What are Fog and Smog?

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By Erica Campbell on March 22, 2012, 12:05pm

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Each morning over the last few days, I feel like I have woken up in a castle…deep in the Scottish countryside.  Why?  The fog.  It seems like the fog has been there every morning, greeting me with its mysterious fingers, blocking the light of the sun.  Being someone fascinated with the weather, I decided to find out a little more about fog and its distant “cousin” smog.

Fog is essentially a dense cloud, filled with water droplets, that lies close to the ground.  When temperatures at night are cold and calm, with not a cloud in the sky, radiational cooling occurs.  This is when the Earth cannot hold onto the heat of the day and it (the heat) escapes into space.  As the temperature of the ground decreases, it cools the air above it forming water droplets.  This can form fog.  Fog can also form when warm, moist air travels over a cold surface.  The more water droplets per cubic centimeter, the denser the fog becomes.

The foggiest place in the world is the Grand Banks off the island of Newfoundland.  Other foggy areas in the world include Argentina, Newfoundland, parts of Italy and some areas of California, which can average over 200 foggy days a year.  In fact, many highways in California can suddenly and without warning, become blanketed in extremely dense fog…leaving motorists completely blinded.  The results of which can be devastating. 

Fog also has a distant “cousin” called smog.  The term smog was first used in London, England during the early 1900’s to describe the combination of smoke and fog.  Today, smog is a mixture of pollutants, but is primarily composed of ground-level ozone.  Smog-forming pollutants or ozone comes from many sources, such as car and truck exhaust, power plants, factories, buses, boats, trains and even household items like paints, grills and certain lawn care tools.  In Connecticut, we normally see the occurrence of smog in the warm and humid summer months.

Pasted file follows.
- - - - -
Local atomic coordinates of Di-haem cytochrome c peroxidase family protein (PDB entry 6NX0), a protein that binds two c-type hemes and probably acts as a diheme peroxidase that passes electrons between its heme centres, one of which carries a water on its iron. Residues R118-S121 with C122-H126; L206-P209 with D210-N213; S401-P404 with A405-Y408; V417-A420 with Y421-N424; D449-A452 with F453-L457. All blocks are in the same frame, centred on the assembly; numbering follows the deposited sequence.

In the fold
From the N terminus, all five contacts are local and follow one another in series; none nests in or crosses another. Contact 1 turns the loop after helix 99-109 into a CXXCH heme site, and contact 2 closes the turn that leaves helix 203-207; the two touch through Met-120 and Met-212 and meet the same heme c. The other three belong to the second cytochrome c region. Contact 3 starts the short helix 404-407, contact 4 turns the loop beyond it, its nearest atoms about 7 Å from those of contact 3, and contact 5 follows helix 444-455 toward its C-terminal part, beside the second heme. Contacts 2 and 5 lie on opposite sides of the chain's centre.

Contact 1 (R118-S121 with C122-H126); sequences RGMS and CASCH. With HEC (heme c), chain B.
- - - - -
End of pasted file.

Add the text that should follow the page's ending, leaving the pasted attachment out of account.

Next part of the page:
Large smog occurrences are linked to heavy motor vehicle traffic, high temperatures, sunshine and little or no wind.  Temperature controls the length of time it will take smog to form.  Therefore, it will form faster and be worse on hot, sunny and sometimes humid days.  In fact, smog can be trapped over a city for long periods of time.  Los Angeles, San Francisco, Washington DC, and other major cities in the US are known for having a serious smog problem.  In many countries across the world, there are also issues with smog.  If you recall during the 2008 Summer Olympics in China, smog and air pollution was a major concern for the athletes during the games.

Overall, both fog and smog can wreck havoc on everyday life.  Sometimes it is the feeling of waking up, looking out the window through the fog and wondering if you are really in a castle in the Scottish countryside.  Another time it might be trying to drive through the fog on the way to work.  Finally it could be during the summer, when it can feel as though you are suffocating on the smog filled air.  Whatever it is, when fog or smog occur, it can make going about your daily life a little more interesting.


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Erica Campbell

Town: North Haven, CT  

Reporting for WXedge since March 2012.

Articles: 30

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